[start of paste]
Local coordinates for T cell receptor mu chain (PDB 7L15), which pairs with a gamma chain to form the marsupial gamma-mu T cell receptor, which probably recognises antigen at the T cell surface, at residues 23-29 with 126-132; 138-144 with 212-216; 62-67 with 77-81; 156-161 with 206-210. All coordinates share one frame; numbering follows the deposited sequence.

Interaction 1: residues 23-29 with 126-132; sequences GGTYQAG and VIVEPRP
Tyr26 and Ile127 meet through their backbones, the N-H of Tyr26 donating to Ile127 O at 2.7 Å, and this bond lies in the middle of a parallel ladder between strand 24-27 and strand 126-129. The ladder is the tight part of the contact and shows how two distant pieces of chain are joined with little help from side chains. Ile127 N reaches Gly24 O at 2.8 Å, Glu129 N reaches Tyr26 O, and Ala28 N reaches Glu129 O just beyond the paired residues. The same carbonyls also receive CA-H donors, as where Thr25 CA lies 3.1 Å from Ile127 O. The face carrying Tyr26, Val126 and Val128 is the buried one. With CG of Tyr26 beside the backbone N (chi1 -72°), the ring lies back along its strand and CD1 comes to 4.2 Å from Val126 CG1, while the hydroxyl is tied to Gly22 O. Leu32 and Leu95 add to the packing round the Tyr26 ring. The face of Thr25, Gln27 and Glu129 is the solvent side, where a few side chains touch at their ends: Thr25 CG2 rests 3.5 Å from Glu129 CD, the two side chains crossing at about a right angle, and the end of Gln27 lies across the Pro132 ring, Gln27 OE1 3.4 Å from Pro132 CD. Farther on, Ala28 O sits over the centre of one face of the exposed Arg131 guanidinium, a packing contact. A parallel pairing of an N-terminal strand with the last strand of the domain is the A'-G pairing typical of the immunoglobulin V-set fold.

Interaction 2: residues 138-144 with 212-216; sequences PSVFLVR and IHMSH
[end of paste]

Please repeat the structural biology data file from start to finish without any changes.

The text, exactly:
Local coordinates for T cell receptor mu chain (PDB 7L15), which pairs with a gamma chain to form the marsupial gamma-mu T cell receptor, which probably recognises antigen at the T cell surface, at residues 23-29 with 126-132; 138-144 with 212-216; 62-67 with 77-81; 156-161 with 206-210. All coordinates share one frame; numbering follows the deposited sequence.

Interaction 1: residues 23-29 with 126-132; sequences GGTYQAG and VIVEPRP
Tyr26 and Ile127 meet through their backbones, the N-H of Tyr26 donating to Ile127 O at 2.7 Å, and this bond lies in the middle of a parallel ladder between strand 24-27 and strand 126-129. The ladder is the tight part of the contact and shows how two distant pieces of chain are joined with little help from side chains. Ile127 N reaches Gly24 O at 2.8 Å, Glu129 N reaches Tyr26 O, and Ala28 N reaches Glu129 O just beyond the paired residues. The same carbonyls also receive CA-H donors, as where Thr25 CA lies 3.1 Å from Ile127 O. The face carrying Tyr26, Val126 and Val128 is the buried one. With CG of Tyr26 beside the backbone N (chi1 -72°), the ring lies back along its strand and CD1 comes to 4.2 Å from Val126 CG1, while the hydroxyl is tied to Gly22 O. Leu32 and Leu95 add to the packing round the Tyr26 ring. The face of Thr25, Gln27 and Glu129 is the solvent side, where a few side chains touch at their ends: Thr25 CG2 rests 3.5 Å from Glu129 CD, the two side chains crossing at about a right angle, and the end of Gln27 lies across the Pro132 ring, Gln27 OE1 3.4 Å from Pro132 CD. Farther on, Ala28 O sits over the centre of one face of the exposed Arg131 guanidinium, a packing contact. A parallel pairing of an N-terminal strand with the last strand of the domain is the A'-G pairing typical of the immunoglobulin V-set fold.

Interaction 2: residues 138-144 with 212-216; sequences PSVFLVR and IHMSH